FARMING leaders have expressed “no confidence” in the senior management of the Rural Payments Agency.

After years of major problems, they have called for the agency blueprint to be torn up to start again.

The stinging criticism was made by the heads of the National Farmers’ Union, Country Land and Business Association, and the Tenant Farmers’ Association.

It followed a meeting with RPA chief Tony Cooper and Defra minister Lord Davies over the single payment scheme (SPS) and mapping issues.

Peter Kendall, William Worsley and Greg Bliss, of the NFU, CLA and TFA respectively, said they had been as supportive as possible to the new senior team who had tried to improve things after the agency’s “disastrous” start.

But it was increasingly clear that the RPA was still in trouble and unable to function effectively.

On the current re-mapping problems they said RPA figures and statements did not reflect their members’ reports about lack of maps, incorrect data, missing fields, contradictions between inspection findings and issued maps, and amendments not shown on re-issued maps or SP5 forms.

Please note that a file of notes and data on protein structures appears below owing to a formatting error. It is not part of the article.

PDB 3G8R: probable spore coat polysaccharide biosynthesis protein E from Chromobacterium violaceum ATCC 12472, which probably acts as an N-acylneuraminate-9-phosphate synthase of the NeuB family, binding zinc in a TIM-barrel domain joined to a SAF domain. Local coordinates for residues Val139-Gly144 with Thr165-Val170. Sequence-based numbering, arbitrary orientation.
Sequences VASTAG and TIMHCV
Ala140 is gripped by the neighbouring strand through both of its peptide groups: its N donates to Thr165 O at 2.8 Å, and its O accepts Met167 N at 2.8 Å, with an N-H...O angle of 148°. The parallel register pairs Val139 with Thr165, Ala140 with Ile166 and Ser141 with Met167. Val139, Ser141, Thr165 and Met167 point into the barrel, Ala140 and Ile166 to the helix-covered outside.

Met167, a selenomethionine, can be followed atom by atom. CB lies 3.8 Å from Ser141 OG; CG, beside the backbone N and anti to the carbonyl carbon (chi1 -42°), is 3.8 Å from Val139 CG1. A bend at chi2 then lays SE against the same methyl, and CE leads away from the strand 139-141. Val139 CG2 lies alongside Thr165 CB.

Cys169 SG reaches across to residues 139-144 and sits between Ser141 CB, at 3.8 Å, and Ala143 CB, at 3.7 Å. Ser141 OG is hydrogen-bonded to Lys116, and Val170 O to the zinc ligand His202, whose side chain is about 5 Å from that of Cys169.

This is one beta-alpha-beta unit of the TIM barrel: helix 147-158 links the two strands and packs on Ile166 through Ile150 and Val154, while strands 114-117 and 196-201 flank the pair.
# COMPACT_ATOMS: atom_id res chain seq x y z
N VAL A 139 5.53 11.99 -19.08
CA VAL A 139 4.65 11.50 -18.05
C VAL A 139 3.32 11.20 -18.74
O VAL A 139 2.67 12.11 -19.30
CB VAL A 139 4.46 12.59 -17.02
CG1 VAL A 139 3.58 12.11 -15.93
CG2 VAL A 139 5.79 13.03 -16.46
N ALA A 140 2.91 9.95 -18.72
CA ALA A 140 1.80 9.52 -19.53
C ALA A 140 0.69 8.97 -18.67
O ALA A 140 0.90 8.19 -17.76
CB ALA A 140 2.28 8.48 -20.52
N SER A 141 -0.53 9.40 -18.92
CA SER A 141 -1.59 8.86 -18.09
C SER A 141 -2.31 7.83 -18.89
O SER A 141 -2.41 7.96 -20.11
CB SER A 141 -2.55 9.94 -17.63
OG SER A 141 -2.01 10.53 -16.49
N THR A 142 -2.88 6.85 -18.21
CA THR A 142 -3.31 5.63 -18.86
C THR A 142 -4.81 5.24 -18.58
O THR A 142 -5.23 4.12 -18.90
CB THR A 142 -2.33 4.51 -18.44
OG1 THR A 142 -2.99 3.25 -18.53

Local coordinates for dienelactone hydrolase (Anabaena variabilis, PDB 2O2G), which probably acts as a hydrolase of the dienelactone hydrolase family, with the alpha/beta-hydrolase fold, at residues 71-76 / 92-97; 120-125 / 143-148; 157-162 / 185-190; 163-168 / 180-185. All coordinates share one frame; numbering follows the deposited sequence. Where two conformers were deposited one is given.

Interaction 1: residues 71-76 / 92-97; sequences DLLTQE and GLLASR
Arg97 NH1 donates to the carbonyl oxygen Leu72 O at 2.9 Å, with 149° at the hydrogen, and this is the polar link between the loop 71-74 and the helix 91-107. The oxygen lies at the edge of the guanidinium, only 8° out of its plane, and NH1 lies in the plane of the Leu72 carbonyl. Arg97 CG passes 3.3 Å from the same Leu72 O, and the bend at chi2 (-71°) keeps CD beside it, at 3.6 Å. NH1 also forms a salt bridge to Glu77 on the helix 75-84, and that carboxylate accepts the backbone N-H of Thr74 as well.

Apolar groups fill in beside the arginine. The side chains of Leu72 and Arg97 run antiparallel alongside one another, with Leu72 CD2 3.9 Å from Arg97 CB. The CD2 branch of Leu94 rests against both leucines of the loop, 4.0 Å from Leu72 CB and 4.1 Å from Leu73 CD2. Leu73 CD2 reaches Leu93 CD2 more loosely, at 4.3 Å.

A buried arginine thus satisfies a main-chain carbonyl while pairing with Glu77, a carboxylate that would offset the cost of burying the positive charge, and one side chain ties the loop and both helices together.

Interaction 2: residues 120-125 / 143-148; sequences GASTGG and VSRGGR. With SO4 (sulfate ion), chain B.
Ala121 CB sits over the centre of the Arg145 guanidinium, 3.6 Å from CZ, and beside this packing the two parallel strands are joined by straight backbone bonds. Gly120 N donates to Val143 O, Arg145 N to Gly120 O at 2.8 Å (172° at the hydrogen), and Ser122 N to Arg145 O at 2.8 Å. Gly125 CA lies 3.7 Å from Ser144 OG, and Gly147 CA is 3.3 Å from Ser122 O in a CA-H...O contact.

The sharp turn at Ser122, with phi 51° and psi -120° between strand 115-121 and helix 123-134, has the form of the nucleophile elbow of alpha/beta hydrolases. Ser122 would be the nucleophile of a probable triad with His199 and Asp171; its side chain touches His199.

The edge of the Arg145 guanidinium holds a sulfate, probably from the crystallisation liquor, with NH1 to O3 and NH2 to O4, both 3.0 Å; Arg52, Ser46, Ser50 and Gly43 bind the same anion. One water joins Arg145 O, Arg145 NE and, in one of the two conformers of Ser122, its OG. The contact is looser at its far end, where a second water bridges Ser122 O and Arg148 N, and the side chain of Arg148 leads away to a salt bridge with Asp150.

With the May 17 SPS deadline approaching, they called on the RPA and Defra to:

● ensure farmers were not penalised for mistakes not of their doing;

● take into account all supporting information sent in with SP5 forms;

● give clear guidance on the RPA approach to incorrectly declared field areas;

● urgently consider deferring the SPS deadlines.

The leaders said it was inconceivable that the late delivery and poor quality of maps sent to thousands of claimants would not affect the processing of 2010 SPS claims.

They want Defra and the RPA to be ready to make part payments in December and to liaise on their implementation.

The RPA has confirmed that around 3,000 farmers have still not received their 2009 payment.

The leaders said it was completely unacceptable.

They said: “For many farmers SPS support is critical to cash flow and the viability of their businesses. Partial payments must be actively considered in every case and implemented wherever possible.”

The leaders said they were not criticising front line RPA staff who were doing their best to help “anxious and frustrated”


They said: “Our concerns and criticisms are entirely reserved for senior management of the RPA and those in Defra responsible for its performance.

“The RPA is a failing agency with a deeply flawed delivery model. It has lost our confidence and the confidence of our members.

“An urgent and honest root and branch review, backed up by a willingness to tear up the whole blueprint and start again, is vital if we are to have any chance of reaching a steady state as far as delivery of SPS and Environmental Stewardship schemes are concerned.”